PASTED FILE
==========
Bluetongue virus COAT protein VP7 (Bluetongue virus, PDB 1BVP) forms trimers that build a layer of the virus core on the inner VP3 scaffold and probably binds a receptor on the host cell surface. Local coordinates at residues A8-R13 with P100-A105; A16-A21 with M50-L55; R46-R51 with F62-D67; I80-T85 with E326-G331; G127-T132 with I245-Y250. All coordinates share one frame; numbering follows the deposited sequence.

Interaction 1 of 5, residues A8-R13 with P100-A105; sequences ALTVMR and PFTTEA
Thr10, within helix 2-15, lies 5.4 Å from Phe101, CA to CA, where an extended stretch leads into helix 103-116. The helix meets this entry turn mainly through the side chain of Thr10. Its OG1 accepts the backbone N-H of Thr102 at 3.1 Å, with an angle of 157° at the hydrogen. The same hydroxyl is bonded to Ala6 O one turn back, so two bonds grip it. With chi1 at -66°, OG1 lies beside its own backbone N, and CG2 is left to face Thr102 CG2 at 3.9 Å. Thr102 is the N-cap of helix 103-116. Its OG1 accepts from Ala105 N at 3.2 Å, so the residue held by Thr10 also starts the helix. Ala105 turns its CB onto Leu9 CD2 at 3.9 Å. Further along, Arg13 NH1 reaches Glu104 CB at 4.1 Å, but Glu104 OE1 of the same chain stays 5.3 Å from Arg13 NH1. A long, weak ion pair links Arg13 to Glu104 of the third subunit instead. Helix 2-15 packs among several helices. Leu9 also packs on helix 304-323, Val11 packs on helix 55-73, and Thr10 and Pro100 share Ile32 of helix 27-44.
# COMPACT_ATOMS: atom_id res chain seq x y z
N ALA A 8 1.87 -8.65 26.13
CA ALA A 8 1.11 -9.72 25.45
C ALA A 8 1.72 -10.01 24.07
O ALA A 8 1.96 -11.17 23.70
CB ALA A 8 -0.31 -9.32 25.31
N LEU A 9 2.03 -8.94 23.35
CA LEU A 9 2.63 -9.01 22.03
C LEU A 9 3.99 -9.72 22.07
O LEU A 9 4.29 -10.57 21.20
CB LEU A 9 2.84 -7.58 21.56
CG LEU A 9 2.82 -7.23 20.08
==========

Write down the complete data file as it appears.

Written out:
Bluetongue virus COAT protein VP7 (Bluetongue virus, PDB 1BVP) forms trimers that build a layer of the virus core on the inner VP3 scaffold and probably binds a receptor on the host cell surface. Local coordinates at residues A8-R13 with P100-A105; A16-A21 with M50-L55; R46-R51 with F62-D67; I80-T85 with E326-G331; G127-T132 with I245-Y250. All coordinates share one frame; numbering follows the deposited sequence.

Interaction 1 of 5, residues A8-R13 with P100-A105; sequences ALTVMR and PFTTEA
Thr10, within helix 2-15, lies 5.4 Å from Phe101, CA to CA, where an extended stretch leads into helix 103-116. The helix meets this entry turn mainly through the side chain of Thr10. Its OG1 accepts the backbone N-H of Thr102 at 3.1 Å, with an angle of 157° at the hydrogen. The same hydroxyl is bonded to Ala6 O one turn back, so two bonds grip it. With chi1 at -66°, OG1 lies beside its own backbone N, and CG2 is left to face Thr102 CG2 at 3.9 Å. Thr102 is the N-cap of helix 103-116. Its OG1 accepts from Ala105 N at 3.2 Å, so the residue held by Thr10 also starts the helix. Ala105 turns its CB onto Leu9 CD2 at 3.9 Å. Further along, Arg13 NH1 reaches Glu104 CB at 4.1 Å, but Glu104 OE1 of the same chain stays 5.3 Å from Arg13 NH1. A long, weak ion pair links Arg13 to Glu104 of the third subunit instead. Helix 2-15 packs among several helices. Leu9 also packs on helix 304-323, Val11 packs on helix 55-73, and Thr10 and Pro100 share Ile32 of helix 27-44.
# COMPACT_ATOMS: atom_id res chain seq x y z
N ALA A 8 1.87 -8.65 26.13
CA ALA A 8 1.11 -9.72 25.45
C ALA A 8 1.72 -10.01 24.07
O ALA A 8 1.96 -11.17 23.70
CB ALA A 8 -0.31 -9.32 25.31
N LEU A 9 2.03 -8.94 23.35
CA LEU A 9 2.63 -9.01 22.03
C LEU A 9 3.99 -9.72 22.07
O LEU A 9 4.29 -10.57 21.20
CB LEU A 9 2.84 -7.58 21.56
CG LEU A 9 2.82 -7.23 20.08